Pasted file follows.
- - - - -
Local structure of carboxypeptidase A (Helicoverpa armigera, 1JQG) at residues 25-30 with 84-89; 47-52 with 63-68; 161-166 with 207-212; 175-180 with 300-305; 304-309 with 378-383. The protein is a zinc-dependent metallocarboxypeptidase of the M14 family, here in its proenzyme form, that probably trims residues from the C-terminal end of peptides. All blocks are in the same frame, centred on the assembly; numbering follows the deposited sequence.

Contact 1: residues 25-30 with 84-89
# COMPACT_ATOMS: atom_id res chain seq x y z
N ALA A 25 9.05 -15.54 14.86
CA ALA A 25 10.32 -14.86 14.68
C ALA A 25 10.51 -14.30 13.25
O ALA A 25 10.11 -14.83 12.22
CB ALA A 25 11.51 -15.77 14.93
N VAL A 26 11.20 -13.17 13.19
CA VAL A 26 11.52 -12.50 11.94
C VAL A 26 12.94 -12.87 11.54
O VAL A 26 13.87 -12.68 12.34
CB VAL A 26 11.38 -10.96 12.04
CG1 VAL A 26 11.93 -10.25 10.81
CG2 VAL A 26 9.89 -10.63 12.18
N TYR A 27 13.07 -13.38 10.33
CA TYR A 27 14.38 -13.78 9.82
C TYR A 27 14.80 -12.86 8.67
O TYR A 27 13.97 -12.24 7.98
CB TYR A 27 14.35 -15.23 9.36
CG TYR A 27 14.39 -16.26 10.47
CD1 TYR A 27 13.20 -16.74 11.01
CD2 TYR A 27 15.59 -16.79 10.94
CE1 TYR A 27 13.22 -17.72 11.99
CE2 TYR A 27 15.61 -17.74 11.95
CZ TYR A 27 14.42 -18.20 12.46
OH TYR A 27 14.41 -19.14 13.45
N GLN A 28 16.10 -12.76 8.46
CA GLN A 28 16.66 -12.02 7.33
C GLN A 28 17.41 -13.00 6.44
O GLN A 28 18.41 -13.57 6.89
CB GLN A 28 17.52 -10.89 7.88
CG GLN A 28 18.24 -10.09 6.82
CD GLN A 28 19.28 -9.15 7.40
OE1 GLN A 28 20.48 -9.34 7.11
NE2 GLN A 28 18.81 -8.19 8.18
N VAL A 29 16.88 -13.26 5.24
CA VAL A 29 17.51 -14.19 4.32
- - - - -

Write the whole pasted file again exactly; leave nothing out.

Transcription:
Local structure of carboxypeptidase A (Helicoverpa armigera, 1JQG) at residues 25-30 with 84-89; 47-52 with 63-68; 161-166 with 207-212; 175-180 with 300-305; 304-309 with 378-383. The protein is a zinc-dependent metallocarboxypeptidase of the M14 family, here in its proenzyme form, that probably trims residues from the C-terminal end of peptides. All blocks are in the same frame, centred on the assembly; numbering follows the deposited sequence.

Contact 1: residues 25-30 with 84-89
# COMPACT_ATOMS: atom_id res chain seq x y z
N ALA A 25 9.05 -15.54 14.86
CA ALA A 25 10.32 -14.86 14.68
C ALA A 25 10.51 -14.30 13.25
O ALA A 25 10.11 -14.83 12.22
CB ALA A 25 11.51 -15.77 14.93
N VAL A 26 11.20 -13.17 13.19
CA VAL A 26 11.52 -12.50 11.94
C VAL A 26 12.94 -12.87 11.54
O VAL A 26 13.87 -12.68 12.34
CB VAL A 26 11.38 -10.96 12.04
CG1 VAL A 26 11.93 -10.25 10.81
CG2 VAL A 26 9.89 -10.63 12.18
N TYR A 27 13.07 -13.38 10.33
CA TYR A 27 14.38 -13.78 9.82
C TYR A 27 14.80 -12.86 8.67
O TYR A 27 13.97 -12.24 7.98
CB TYR A 27 14.35 -15.23 9.36
CG TYR A 27 14.39 -16.26 10.47
CD1 TYR A 27 13.20 -16.74 11.01
CD2 TYR A 27 15.59 -16.79 10.94
CE1 TYR A 27 13.22 -17.72 11.99
CE2 TYR A 27 15.61 -17.74 11.95
CZ TYR A 27 14.42 -18.20 12.46
OH TYR A 27 14.41 -19.14 13.45
N GLN A 28 16.10 -12.76 8.46
CA GLN A 28 16.66 -12.02 7.33
C GLN A 28 17.41 -13.00 6.44
O GLN A 28 18.41 -13.57 6.89
CB GLN A 28 17.52 -10.89 7.88
CG GLN A 28 18.24 -10.09 6.82
CD GLN A 28 19.28 -9.15 7.40
OE1 GLN A 28 20.48 -9.34 7.11
NE2 GLN A 28 18.81 -8.19 8.18
N VAL A 29 16.88 -13.26 5.24
CA VAL A 29 17.51 -14.19 4.32